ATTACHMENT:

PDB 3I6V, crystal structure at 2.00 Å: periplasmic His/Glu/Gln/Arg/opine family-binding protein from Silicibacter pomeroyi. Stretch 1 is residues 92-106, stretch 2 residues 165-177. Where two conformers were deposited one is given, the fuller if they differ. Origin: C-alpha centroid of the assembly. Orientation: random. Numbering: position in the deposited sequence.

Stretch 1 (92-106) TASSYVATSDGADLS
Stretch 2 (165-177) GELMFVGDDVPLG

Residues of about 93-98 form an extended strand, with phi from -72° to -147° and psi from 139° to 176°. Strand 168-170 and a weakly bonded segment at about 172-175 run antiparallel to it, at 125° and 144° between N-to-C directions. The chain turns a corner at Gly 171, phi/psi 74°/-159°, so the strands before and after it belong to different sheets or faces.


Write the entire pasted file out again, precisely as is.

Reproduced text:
PDB 3I6V, crystal structure at 2.00 Å: periplasmic His/Glu/Gln/Arg/opine family-binding protein from Silicibacter pomeroyi. Stretch 1 is residues 92-106, stretch 2 residues 165-177. Where two conformers were deposited one is given, the fuller if they differ. Origin: C-alpha centroid of the assembly. Orientation: random. Numbering: position in the deposited sequence.

Stretch 1 (92-106) TASSYVATSDGADLS
Stretch 2 (165-177) GELMFVGDDVPLG

Residues of about 93-98 form an extended strand, with phi from -72° to -147° and psi from 139° to 176°. Strand 168-170 and a weakly bonded segment at about 172-175 run antiparallel to it, at 125° and 144° between N-to-C directions. The chain turns a corner at Gly 171, phi/psi 74°/-159°, so the strands before and after it belong to different sheets or faces.